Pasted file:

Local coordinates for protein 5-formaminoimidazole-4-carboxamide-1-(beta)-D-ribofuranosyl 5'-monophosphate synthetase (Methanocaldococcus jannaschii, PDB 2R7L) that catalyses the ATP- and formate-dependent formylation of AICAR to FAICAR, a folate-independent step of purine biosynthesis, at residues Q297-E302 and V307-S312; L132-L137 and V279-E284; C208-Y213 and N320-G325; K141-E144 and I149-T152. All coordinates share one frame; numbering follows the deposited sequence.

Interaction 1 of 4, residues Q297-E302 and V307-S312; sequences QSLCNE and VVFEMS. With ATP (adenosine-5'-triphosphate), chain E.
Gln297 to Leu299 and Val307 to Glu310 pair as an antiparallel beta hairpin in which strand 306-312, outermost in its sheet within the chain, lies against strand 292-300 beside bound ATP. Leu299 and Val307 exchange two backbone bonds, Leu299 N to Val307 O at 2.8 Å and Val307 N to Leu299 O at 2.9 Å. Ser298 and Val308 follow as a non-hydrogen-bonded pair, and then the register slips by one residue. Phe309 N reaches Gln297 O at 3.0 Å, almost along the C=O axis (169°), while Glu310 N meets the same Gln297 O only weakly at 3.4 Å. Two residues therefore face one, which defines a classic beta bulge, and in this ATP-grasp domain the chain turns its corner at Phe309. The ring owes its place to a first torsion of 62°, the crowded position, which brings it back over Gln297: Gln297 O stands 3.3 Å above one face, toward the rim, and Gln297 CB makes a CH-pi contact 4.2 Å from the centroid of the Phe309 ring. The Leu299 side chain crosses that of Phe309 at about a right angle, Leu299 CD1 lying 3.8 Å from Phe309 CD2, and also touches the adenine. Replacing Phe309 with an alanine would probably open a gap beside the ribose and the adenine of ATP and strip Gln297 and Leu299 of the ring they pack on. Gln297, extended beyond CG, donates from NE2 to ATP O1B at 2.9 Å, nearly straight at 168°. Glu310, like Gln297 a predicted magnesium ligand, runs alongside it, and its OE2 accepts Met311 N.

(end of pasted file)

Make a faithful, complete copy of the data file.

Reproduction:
Local coordinates for protein 5-formaminoimidazole-4-carboxamide-1-(beta)-D-ribofuranosyl 5'-monophosphate synthetase (Methanocaldococcus jannaschii, PDB 2R7L) that catalyses the ATP- and formate-dependent formylation of AICAR to FAICAR, a folate-independent step of purine biosynthesis, at residues Q297-E302 and V307-S312; L132-L137 and V279-E284; C208-Y213 and N320-G325; K141-E144 and I149-T152. All coordinates share one frame; numbering follows the deposited sequence.

Interaction 1 of 4, residues Q297-E302 and V307-S312; sequences QSLCNE and VVFEMS. With ATP (adenosine-5'-triphosphate), chain E.
Gln297 to Leu299 and Val307 to Glu310 pair as an antiparallel beta hairpin in which strand 306-312, outermost in its sheet within the chain, lies against strand 292-300 beside bound ATP. Leu299 and Val307 exchange two backbone bonds, Leu299 N to Val307 O at 2.8 Å and Val307 N to Leu299 O at 2.9 Å. Ser298 and Val308 follow as a non-hydrogen-bonded pair, and then the register slips by one residue. Phe309 N reaches Gln297 O at 3.0 Å, almost along the C=O axis (169°), while Glu310 N meets the same Gln297 O only weakly at 3.4 Å. Two residues therefore face one, which defines a classic beta bulge, and in this ATP-grasp domain the chain turns its corner at Phe309. The ring owes its place to a first torsion of 62°, the crowded position, which brings it back over Gln297: Gln297 O stands 3.3 Å above one face, toward the rim, and Gln297 CB makes a CH-pi contact 4.2 Å from the centroid of the Phe309 ring. The Leu299 side chain crosses that of Phe309 at about a right angle, Leu299 CD1 lying 3.8 Å from Phe309 CD2, and also touches the adenine. Replacing Phe309 with an alanine would probably open a gap beside the ribose and the adenine of ATP and strip Gln297 and Leu299 of the ring they pack on. Gln297, extended beyond CG, donates from NE2 to ATP O1B at 2.9 Å, nearly straight at 168°. Glu310, like Gln297 a predicted magnesium ligand, runs alongside it, and its OE2 accepts Met311 N.